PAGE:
FUNCTIONS ^

The IPTables::Parse extension provides an object interface to the following functions:

chain_policy($table, $chain)

This function returns the policy (e.g. 'DROP', 'ACCEPT', etc.) for the specified table and chain:

  print "INPUT policy: ", $ipt_obj->chain_policy('filter', 'INPUT'), "\n";
chain_rules($table, $chain)

This function parses the specified chain and table and returns an array reference for all rules in the chain. Each element in the array reference is a hash with the following keys (that contain values depending on the rule): src, dst, protocol, s_port, d_port, target, packets, bytes, intf_in, intf_out, to_ip, to_port, state, raw, and extended. The extended element contains the rule output past the protocol information, and the raw element contains the complete rule itself as reported by iptables or ip6tables.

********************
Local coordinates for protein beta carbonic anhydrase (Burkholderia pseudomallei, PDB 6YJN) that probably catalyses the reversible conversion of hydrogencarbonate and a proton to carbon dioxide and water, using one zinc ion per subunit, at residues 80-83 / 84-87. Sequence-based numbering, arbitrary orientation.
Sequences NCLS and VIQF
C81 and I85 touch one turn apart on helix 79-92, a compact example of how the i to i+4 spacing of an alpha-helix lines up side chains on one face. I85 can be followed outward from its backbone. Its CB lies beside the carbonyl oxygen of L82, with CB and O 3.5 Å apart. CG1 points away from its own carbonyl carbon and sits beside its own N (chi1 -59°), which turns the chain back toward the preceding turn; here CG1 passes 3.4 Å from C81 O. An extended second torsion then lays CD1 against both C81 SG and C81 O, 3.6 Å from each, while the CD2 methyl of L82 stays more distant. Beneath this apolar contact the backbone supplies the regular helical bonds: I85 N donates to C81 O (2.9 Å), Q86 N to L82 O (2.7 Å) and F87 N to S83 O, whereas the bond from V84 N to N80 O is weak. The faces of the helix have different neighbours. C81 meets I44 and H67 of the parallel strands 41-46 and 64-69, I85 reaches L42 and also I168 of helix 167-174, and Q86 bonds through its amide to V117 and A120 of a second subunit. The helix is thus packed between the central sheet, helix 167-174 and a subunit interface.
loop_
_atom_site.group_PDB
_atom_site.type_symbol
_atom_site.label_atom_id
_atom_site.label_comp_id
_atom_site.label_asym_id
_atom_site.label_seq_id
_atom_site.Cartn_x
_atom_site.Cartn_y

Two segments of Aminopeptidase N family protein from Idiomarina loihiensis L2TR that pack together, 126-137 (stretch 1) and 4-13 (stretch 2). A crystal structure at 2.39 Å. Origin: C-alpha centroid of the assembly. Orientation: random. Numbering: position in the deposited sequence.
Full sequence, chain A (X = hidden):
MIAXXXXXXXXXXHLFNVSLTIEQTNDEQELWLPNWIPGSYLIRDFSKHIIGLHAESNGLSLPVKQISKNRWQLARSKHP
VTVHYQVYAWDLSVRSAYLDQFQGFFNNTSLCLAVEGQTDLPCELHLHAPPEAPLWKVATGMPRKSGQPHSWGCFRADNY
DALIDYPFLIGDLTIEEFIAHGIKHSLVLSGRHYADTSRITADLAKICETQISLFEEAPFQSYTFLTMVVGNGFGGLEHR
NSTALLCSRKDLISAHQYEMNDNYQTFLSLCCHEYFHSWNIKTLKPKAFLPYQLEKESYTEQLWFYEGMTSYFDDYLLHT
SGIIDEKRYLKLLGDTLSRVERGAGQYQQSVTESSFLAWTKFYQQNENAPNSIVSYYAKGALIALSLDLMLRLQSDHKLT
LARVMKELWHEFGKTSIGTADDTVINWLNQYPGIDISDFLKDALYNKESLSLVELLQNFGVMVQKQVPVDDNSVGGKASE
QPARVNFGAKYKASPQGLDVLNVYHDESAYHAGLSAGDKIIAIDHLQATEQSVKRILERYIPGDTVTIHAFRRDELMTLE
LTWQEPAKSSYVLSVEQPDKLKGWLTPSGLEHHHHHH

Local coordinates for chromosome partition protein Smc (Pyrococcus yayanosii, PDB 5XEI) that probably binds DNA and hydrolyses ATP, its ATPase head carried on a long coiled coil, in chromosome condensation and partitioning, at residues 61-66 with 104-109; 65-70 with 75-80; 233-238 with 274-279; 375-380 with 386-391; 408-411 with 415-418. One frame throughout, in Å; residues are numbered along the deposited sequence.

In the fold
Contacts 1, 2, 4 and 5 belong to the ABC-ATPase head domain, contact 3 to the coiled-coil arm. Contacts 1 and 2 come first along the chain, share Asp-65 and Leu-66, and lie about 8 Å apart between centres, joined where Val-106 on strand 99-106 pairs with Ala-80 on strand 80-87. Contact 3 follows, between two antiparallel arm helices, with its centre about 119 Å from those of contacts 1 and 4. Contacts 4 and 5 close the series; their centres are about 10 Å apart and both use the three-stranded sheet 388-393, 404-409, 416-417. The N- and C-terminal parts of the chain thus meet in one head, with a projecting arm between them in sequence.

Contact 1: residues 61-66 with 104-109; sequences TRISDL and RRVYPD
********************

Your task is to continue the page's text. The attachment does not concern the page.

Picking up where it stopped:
default_drop($table, $chain)

This function parses the running iptables or ip6tables policy in order to determine if the specified chain contains a default DROP rule. Two values are returned, a hash reference whose keys are the protocols that are dropped by default if a global ACCEPT rule has not accepted matching packets first, along with a return value that tells the caller if parsing the iptables or ip6tables policy was successful. Note that if all protocols are dropped by default, then the hash key 'all' will be defined.

  ($ipt_hr, $rv) = $ipt_obj->default_drop('filter', 'INPUT');
default_log($table, $chain)

This function parses the running iptables or ip6tables policy in order to determine if the specified chain contains a default LOG rule. Two values are returned, a hash reference whose keys are the protocols that are logged by default if a global ACCEPT rule has not accepted matching packets first, along with a return value that tells the caller if parsing the iptables or ip6tables policy was successful. Note that if all protocols are logged by default, then the hash key 'all' will be defined. An example invocation is: